Self monitoring study

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Self monitoring could help to lower blood pressure

People with high blood pressure who monitor at home and have greater involvement in their treatment can see greater falls in blood pressure than those receiving conventional care.

This is according to the TASMINH2 trial, the first large study to test telemonitoring and self-medicine adjustment, which was reported online in The Lancet on 8 July.

527 people with high blood pressure were randomly placed into two groups, an intervention and a control group. The intervention group were asked to attend two training sessions to learn how to use their blood pressure monitor, and how to transmit readings to the research team using a modem connected to the monitor and plugged into a normal telephone socket.

They made two self-measurements each morning with a 5-minute interval and a traffic light system was used to code the readings. Medicine-adjustment plans consisting of two changes or increases in medication were agreed between participants and their family doctor.

Patients in the control group followed their usual medication and were simply asked to attend for a review by their family doctor.

Within six months, the intervention group saw systolic blood pressure (top number) decrease by 12·9 mm Hg, which was 3.7mm Hg greater than the control group (9·2 mm Hg). After 12 months, the difference between groups was 5·4 mm Hg.

The authors say: “Self-management of hypertension resulted in significant and worthwhile reductions in blood pressure. These findings seem to be the result of an increase in the number of antihypertensive drugs prescribed according to a simple medicine adjustment plan. Thus, self-management represents an important new addition to the control of hypertension in primary care.”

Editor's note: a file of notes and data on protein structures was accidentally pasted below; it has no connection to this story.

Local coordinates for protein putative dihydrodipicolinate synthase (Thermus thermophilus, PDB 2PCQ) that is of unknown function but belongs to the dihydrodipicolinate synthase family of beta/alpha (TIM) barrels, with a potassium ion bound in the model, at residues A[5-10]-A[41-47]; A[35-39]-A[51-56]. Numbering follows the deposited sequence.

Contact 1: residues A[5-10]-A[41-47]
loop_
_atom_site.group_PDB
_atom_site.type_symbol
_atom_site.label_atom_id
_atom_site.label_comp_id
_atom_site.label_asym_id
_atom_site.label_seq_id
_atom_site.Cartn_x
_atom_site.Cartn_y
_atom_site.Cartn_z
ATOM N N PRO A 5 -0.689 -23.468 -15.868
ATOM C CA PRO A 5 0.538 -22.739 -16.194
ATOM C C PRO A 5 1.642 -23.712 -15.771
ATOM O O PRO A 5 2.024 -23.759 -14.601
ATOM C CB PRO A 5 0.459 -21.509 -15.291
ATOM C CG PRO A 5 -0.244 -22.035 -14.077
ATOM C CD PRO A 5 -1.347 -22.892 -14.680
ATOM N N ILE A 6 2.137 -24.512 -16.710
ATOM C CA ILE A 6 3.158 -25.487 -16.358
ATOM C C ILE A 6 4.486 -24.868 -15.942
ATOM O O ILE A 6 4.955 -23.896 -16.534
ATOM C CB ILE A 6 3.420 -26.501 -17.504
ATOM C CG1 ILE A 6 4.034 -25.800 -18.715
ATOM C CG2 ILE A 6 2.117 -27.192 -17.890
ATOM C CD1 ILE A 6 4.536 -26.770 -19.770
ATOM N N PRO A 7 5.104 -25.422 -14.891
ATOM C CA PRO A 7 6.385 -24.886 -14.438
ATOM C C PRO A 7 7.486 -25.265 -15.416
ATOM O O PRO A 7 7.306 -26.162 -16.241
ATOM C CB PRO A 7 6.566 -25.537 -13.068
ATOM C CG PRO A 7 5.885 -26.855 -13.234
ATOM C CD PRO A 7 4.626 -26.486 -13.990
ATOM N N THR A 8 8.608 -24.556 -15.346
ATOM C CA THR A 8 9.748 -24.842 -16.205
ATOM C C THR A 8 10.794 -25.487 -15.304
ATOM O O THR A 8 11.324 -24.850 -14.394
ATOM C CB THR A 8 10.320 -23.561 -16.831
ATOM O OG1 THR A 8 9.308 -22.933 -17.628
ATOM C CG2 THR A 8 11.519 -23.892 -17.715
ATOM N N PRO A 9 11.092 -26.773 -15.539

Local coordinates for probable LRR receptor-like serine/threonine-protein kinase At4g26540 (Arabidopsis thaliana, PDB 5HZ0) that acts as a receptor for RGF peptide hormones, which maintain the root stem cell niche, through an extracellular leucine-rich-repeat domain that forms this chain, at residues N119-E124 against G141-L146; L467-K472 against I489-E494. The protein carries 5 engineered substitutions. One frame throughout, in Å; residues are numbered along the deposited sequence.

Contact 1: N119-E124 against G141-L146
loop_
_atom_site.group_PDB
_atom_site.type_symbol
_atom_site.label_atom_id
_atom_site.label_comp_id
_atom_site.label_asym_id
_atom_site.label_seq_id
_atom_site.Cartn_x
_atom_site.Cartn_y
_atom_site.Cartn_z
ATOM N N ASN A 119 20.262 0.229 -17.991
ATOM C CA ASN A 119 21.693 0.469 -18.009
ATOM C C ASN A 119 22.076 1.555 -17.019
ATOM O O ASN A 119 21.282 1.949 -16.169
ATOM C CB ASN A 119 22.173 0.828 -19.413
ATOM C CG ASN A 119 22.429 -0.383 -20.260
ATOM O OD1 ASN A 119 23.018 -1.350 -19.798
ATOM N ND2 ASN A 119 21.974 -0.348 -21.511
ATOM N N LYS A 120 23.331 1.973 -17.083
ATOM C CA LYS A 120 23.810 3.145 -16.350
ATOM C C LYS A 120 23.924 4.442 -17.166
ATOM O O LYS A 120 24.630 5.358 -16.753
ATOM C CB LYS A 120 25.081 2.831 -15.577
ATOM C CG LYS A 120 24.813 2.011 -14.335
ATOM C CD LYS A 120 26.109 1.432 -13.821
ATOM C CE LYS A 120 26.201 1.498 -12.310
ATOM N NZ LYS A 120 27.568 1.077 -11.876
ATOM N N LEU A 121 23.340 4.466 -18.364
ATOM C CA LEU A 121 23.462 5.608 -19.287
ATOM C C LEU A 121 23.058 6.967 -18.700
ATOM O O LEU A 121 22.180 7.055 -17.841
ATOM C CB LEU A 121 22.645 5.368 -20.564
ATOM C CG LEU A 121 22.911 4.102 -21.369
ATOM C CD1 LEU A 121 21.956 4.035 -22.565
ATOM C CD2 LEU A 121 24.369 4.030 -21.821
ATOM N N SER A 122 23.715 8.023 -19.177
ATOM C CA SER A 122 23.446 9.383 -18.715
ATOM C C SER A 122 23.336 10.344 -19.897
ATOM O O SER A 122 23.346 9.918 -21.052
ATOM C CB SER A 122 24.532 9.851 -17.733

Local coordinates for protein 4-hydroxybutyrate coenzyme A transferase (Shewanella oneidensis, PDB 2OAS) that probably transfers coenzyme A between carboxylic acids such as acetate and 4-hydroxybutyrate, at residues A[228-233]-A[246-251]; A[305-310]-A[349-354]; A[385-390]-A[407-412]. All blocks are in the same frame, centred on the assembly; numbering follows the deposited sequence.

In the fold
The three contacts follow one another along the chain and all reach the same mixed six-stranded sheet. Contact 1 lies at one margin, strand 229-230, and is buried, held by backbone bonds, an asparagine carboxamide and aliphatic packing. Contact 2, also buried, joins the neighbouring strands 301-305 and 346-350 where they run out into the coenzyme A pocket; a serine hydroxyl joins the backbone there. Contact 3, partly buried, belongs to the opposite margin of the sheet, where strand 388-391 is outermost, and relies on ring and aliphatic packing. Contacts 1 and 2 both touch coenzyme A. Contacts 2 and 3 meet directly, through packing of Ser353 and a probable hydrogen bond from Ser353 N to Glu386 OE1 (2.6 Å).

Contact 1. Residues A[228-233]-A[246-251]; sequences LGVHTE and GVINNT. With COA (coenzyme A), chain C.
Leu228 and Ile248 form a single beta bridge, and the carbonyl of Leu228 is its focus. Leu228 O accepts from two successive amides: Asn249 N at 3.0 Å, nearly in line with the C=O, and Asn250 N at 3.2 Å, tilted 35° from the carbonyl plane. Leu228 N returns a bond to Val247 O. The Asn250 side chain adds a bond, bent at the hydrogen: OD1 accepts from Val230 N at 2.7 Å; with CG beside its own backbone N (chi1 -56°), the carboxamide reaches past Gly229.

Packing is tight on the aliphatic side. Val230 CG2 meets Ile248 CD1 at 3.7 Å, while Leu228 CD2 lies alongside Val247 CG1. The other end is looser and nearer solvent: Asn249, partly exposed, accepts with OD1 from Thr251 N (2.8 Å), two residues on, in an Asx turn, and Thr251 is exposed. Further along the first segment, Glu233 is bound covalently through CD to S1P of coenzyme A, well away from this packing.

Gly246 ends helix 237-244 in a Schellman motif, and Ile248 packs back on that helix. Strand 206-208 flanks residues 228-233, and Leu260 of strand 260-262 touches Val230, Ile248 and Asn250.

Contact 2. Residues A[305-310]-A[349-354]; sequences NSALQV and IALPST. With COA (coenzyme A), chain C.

They added: “Self-management will not be suitable for all patients. However, even if only 20% of individuals with hypertension self-managed, this proportion would still represent around 4% of the UK population—ie, more than 2 million individuals.”

What's the Blood Pressure Association's view?
Mike Rich, Executive Director of UK charity the Blood Pressure Association, said: “These initial trials are promising and suggest that this method has the potential to help some people better manage their blood pressure in the future.

“While this level of self-management won’t suit everyone, we at the Blood Pressure Association actively encourage home monitoring. Since high blood pressure is largely symptomless, home monitoring can really help people to feel more in control of their condition and because they can see the daily effects their medicines are having, they are more likely to continue taking them, a crucial factor in reducing strokes and heart attacks.”

References: Telemonitoring and self-management in the control of hypertension (TASMINH2): a randomised controlled trial, Richard J McManus, J Mant, E P Bray, R Holder, M I Jones, S Greenfield, B Kaambwa, M Banting, S Bryan, P Little, B Williams, F D R Hobbs. Online article The Lancet, 8 July 2010.

Why not have a look at the Blood Pressure Association's range of clinically validated home blood pressure monitors, including the Watch BP Home, which has a diagnosis setting ideal for people who may wish to gather reilable home readings to discuss with their GP.

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